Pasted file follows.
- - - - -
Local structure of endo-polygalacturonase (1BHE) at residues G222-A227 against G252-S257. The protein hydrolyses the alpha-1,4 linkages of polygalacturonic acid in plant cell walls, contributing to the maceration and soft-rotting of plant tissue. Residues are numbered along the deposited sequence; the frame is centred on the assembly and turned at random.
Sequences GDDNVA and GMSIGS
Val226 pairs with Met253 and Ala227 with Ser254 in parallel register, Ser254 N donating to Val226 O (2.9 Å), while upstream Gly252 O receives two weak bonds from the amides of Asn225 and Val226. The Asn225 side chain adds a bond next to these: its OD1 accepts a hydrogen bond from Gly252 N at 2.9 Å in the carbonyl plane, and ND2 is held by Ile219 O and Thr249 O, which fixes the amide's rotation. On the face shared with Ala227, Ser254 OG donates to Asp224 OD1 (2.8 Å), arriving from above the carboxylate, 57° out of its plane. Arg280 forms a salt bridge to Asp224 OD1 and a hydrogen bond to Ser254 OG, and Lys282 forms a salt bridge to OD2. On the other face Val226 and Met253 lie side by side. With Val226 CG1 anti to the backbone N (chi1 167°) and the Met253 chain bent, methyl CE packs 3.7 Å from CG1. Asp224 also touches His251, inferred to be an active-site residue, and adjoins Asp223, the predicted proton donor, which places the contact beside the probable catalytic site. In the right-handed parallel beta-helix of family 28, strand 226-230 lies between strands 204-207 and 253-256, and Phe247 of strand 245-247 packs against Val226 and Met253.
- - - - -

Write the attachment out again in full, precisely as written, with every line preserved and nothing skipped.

Local structure of endo-polygalacturonase (1BHE) at residues G222-A227 against G252-S257. The protein hydrolyses the alpha-1,4 linkages of polygalacturonic acid in plant cell walls, contributing to the maceration and soft-rotting of plant tissue. Residues are numbered along the deposited sequence; the frame is centred on the assembly and turned at random.
Sequences GDDNVA and GMSIGS
Val226 pairs with Met253 and Ala227 with Ser254 in parallel register, Ser254 N donating to Val226 O (2.9 Å), while upstream Gly252 O receives two weak bonds from the amides of Asn225 and Val226. The Asn225 side chain adds a bond next to these: its OD1 accepts a hydrogen bond from Gly252 N at 2.9 Å in the carbonyl plane, and ND2 is held by Ile219 O and Thr249 O, which fixes the amide's rotation. On the face shared with Ala227, Ser254 OG donates to Asp224 OD1 (2.8 Å), arriving from above the carboxylate, 57° out of its plane. Arg280 forms a salt bridge to Asp224 OD1 and a hydrogen bond to Ser254 OG, and Lys282 forms a salt bridge to OD2. On the other face Val226 and Met253 lie side by side. With Val226 CG1 anti to the backbone N (chi1 167°) and the Met253 chain bent, methyl CE packs 3.7 Å from CG1. Asp224 also touches His251, inferred to be an active-site residue, and adjoins Asp223, the predicted proton donor, which places the contact beside the probable catalytic site. In the right-handed parallel beta-helix of family 28, strand 226-230 lies between strands 204-207 and 253-256, and Phe247 of strand 245-247 packs against Val226 and Met253.